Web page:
This is the autobiography of the English folk song historian, singer, broadcaster, political activist and polymath. He was a songwriter of note too and some of his songs such as “Dirty Old Town”, “Go, move, Shift” and “First Time ever I saw your Face” are internationally famous. Born James Miller in Salford, a suburb of Manchester, the son of Scottish migrants he grew up in poverty. His father was a foundry worker and militant Trades Unionist but his activism together with the economic decline of the nineteen thirties left him largely unemployed from his forties. After leaving school in his teens, McColl worked in many different factories but was often jobless. He wasn’t idle though, and spent his time at self-education in Manchester Public Library and was also active in the Young Communist League and Socialist Drama groups. After a long career as an actor, dramatist and propagandist, during which he was monitored by British security, and a marriage to Joan Littlewood, he developed an interest in the Folk music of Britain and Ireland. He began collecting and recording folk songs and also developed as a composer and singer. Through this interest he met and late married Peggy Seeger. He never lost his political activism and gave his support to the striking miners during the long dispute in eighties Thatcher’s Britain.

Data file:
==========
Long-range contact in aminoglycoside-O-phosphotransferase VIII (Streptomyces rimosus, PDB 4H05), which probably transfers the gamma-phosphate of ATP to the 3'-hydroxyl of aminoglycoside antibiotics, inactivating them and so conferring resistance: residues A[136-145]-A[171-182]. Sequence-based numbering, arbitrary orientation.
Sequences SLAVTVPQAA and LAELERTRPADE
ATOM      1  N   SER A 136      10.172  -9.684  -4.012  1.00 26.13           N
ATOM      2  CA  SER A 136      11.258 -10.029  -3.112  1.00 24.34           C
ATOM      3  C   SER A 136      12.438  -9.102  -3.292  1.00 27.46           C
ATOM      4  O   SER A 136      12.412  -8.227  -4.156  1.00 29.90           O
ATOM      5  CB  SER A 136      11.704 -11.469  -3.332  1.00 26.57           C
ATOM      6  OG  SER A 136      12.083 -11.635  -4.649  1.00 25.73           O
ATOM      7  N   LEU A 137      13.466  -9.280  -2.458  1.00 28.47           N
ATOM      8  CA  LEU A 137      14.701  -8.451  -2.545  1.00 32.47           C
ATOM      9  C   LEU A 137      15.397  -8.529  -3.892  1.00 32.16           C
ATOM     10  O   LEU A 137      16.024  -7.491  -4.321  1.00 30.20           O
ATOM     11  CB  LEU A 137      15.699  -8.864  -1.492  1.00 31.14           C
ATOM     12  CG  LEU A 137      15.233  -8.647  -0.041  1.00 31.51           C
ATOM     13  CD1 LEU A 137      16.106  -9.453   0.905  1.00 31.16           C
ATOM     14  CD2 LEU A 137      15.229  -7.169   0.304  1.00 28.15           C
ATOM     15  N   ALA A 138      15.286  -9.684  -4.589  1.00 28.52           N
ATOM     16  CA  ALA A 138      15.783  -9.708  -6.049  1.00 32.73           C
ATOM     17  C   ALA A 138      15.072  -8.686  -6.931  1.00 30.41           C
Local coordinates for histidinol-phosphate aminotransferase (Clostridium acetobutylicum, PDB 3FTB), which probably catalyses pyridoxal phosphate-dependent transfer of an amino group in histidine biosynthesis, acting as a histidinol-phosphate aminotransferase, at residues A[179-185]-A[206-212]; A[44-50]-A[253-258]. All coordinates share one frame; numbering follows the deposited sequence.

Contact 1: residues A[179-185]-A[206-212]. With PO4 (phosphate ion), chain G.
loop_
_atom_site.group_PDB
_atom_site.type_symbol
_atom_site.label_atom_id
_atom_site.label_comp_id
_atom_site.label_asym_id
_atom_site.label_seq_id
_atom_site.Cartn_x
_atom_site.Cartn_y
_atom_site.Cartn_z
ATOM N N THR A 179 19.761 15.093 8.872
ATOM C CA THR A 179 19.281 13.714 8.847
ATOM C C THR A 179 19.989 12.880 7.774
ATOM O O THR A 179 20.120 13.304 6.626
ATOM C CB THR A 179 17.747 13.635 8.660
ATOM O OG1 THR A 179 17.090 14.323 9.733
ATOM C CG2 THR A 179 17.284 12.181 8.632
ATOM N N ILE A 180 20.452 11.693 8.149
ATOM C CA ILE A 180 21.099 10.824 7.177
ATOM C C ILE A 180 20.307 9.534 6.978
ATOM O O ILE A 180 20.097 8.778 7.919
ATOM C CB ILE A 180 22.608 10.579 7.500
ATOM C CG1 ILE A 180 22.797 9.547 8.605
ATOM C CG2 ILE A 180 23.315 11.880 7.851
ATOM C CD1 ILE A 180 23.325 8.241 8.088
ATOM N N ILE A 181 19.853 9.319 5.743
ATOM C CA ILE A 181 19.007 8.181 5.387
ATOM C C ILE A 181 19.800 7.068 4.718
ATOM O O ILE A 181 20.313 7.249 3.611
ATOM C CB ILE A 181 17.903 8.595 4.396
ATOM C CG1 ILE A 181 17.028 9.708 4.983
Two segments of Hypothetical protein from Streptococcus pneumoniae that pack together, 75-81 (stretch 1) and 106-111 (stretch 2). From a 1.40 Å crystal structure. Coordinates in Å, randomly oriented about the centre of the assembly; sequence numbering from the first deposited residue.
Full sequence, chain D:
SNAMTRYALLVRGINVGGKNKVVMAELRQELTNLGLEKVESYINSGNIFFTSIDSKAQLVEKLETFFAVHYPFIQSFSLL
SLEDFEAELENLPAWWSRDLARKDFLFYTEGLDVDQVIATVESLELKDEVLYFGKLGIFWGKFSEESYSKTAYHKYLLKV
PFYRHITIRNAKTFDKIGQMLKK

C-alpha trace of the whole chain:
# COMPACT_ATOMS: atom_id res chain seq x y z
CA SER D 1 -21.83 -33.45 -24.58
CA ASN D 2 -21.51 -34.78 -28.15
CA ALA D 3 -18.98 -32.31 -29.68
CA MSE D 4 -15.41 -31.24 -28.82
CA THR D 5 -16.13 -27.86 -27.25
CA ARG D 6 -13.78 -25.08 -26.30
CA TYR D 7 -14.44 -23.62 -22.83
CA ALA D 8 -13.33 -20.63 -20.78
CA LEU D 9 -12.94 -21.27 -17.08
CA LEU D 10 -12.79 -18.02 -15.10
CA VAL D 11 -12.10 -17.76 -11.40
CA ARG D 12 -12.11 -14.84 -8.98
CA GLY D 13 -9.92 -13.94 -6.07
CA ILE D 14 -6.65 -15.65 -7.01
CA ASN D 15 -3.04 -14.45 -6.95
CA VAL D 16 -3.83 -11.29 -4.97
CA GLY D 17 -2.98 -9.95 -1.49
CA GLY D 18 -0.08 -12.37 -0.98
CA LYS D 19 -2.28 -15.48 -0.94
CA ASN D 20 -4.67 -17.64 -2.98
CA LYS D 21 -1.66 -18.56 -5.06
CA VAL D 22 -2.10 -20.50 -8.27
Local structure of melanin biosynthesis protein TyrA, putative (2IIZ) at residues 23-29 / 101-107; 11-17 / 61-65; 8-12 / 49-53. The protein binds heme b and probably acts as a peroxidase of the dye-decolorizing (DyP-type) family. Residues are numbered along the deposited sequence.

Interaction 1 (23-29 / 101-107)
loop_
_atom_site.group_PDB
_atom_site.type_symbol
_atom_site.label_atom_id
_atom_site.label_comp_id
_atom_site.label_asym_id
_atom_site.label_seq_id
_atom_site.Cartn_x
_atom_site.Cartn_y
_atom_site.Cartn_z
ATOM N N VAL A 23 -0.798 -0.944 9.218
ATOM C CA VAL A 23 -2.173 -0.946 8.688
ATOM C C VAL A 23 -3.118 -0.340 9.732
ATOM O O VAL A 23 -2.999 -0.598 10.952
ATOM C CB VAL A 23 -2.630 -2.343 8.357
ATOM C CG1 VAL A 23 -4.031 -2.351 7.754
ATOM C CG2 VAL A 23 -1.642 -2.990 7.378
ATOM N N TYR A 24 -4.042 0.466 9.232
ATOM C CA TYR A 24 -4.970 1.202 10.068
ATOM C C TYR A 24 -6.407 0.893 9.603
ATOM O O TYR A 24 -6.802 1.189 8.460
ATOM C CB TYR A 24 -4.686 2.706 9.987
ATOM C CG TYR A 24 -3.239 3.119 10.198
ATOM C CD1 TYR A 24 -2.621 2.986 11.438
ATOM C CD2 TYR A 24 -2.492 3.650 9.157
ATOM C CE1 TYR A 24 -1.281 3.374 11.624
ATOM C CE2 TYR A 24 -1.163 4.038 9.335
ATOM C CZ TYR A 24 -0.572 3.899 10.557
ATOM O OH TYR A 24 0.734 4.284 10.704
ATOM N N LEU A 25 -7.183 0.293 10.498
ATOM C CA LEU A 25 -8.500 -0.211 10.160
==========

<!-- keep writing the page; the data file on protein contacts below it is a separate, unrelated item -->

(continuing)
It’s an interesting read, though perhaps a bit self-serving as any autobiography is likely to be. It works as a memoir of working-class Britain in the twentieth century.
You can reserve a copy online at South Dublin Libraries’ catalogue here.